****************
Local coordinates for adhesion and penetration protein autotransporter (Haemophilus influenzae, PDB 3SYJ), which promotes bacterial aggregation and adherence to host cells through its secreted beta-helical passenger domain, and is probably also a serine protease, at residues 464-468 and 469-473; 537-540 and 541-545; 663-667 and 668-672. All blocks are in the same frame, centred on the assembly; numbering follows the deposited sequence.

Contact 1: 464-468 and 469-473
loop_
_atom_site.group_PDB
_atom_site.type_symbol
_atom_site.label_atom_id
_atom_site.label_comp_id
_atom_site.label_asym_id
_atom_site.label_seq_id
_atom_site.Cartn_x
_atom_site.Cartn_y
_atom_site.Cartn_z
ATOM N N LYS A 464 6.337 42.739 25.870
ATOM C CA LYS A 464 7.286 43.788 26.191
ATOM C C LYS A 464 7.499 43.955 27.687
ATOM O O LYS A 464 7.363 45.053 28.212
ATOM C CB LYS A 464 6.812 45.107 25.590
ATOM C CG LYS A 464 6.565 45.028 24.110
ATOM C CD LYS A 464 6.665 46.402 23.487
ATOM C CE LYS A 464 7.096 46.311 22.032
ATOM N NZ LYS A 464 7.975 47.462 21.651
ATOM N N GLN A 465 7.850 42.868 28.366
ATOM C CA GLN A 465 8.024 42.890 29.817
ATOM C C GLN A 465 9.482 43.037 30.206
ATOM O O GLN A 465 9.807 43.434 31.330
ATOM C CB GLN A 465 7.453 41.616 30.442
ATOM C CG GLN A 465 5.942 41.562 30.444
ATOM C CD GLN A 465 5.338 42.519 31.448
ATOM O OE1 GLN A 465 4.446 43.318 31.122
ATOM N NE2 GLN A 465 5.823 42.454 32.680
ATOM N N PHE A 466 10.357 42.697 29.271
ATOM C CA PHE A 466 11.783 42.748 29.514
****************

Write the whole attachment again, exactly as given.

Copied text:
Local coordinates for adhesion and penetration protein autotransporter (Haemophilus influenzae, PDB 3SYJ), which promotes bacterial aggregation and adherence to host cells through its secreted beta-helical passenger domain, and is probably also a serine protease, at residues 464-468 and 469-473; 537-540 and 541-545; 663-667 and 668-672. All blocks are in the same frame, centred on the assembly; numbering follows the deposited sequence.

Contact 1: 464-468 and 469-473
loop_
_atom_site.group_PDB
_atom_site.type_symbol
_atom_site.label_atom_id
_atom_site.label_comp_id
_atom_site.label_asym_id
_atom_site.label_seq_id
_atom_site.Cartn_x
_atom_site.Cartn_y
_atom_site.Cartn_z
ATOM N N LYS A 464 6.337 42.739 25.870
ATOM C CA LYS A 464 7.286 43.788 26.191
ATOM C C LYS A 464 7.499 43.955 27.687
ATOM O O LYS A 464 7.363 45.053 28.212
ATOM C CB LYS A 464 6.812 45.107 25.590
ATOM C CG LYS A 464 6.565 45.028 24.110
ATOM C CD LYS A 464 6.665 46.402 23.487
ATOM C CE LYS A 464 7.096 46.311 22.032
ATOM N NZ LYS A 464 7.975 47.462 21.651
ATOM N N GLN A 465 7.850 42.868 28.366
ATOM C CA GLN A 465 8.024 42.890 29.817
ATOM C C GLN A 465 9.482 43.037 30.206
ATOM O O GLN A 465 9.807 43.434 31.330
ATOM C CB GLN A 465 7.453 41.616 30.442
ATOM C CG GLN A 465 5.942 41.562 30.444
ATOM C CD GLN A 465 5.338 42.519 31.448
ATOM O OE1 GLN A 465 4.446 43.318 31.122
ATOM N NE2 GLN A 465 5.823 42.454 32.680
ATOM N N PHE A 466 10.357 42.697 29.271
ATOM C CA PHE A 466 11.783 42.748 29.514